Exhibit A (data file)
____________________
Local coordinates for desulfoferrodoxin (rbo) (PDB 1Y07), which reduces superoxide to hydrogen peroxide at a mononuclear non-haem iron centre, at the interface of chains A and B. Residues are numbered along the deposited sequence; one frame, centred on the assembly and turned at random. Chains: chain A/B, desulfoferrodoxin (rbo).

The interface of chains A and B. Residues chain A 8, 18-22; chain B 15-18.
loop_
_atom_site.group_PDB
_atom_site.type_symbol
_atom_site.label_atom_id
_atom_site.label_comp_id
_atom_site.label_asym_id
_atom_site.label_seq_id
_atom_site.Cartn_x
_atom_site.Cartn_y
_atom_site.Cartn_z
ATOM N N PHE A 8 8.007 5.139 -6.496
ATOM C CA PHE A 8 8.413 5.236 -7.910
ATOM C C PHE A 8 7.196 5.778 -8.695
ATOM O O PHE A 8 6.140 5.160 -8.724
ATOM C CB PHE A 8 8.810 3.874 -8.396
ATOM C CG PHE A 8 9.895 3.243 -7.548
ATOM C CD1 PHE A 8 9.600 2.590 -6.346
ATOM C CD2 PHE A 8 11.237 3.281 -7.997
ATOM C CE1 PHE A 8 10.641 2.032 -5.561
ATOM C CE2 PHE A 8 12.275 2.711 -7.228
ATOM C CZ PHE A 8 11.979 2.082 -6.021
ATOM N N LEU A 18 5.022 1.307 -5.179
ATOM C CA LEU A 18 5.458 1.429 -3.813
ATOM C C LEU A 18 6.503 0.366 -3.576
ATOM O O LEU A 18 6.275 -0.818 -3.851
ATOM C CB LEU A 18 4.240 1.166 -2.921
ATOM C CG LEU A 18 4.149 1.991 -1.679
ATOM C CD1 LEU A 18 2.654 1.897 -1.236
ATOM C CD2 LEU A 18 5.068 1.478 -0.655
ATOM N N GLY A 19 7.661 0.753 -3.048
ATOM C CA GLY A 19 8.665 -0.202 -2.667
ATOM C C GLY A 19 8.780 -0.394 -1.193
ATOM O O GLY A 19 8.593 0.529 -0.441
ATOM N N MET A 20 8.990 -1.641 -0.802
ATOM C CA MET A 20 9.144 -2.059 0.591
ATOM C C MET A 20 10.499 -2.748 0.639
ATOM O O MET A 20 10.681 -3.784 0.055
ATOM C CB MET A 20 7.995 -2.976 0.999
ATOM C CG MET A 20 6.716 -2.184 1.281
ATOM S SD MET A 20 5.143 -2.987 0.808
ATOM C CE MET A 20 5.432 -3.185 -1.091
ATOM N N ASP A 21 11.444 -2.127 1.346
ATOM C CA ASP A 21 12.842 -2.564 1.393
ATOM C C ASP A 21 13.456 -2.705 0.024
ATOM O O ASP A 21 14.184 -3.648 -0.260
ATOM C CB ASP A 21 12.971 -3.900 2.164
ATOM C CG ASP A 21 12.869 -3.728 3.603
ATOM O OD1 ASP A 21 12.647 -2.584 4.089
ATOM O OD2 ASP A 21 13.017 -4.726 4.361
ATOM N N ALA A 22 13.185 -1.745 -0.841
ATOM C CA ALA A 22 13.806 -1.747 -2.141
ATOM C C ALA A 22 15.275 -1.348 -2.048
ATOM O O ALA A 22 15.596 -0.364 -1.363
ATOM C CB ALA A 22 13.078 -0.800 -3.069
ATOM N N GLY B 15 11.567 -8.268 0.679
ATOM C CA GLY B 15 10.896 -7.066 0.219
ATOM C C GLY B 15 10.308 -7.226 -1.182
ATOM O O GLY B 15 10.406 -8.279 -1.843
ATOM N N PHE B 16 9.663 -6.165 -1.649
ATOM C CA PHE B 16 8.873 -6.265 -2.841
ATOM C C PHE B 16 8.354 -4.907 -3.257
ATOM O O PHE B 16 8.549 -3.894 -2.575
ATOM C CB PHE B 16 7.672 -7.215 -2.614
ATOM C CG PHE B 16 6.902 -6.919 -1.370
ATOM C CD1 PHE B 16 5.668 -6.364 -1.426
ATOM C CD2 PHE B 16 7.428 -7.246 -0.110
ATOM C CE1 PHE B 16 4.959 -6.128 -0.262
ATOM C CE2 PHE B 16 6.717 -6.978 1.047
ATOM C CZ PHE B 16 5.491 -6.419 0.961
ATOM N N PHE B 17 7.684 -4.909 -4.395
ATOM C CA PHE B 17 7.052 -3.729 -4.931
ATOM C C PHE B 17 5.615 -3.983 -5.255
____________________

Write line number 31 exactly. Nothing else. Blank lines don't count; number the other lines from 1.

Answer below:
ATOM C CD2 LEU A 18 5.068 1.478 -0.655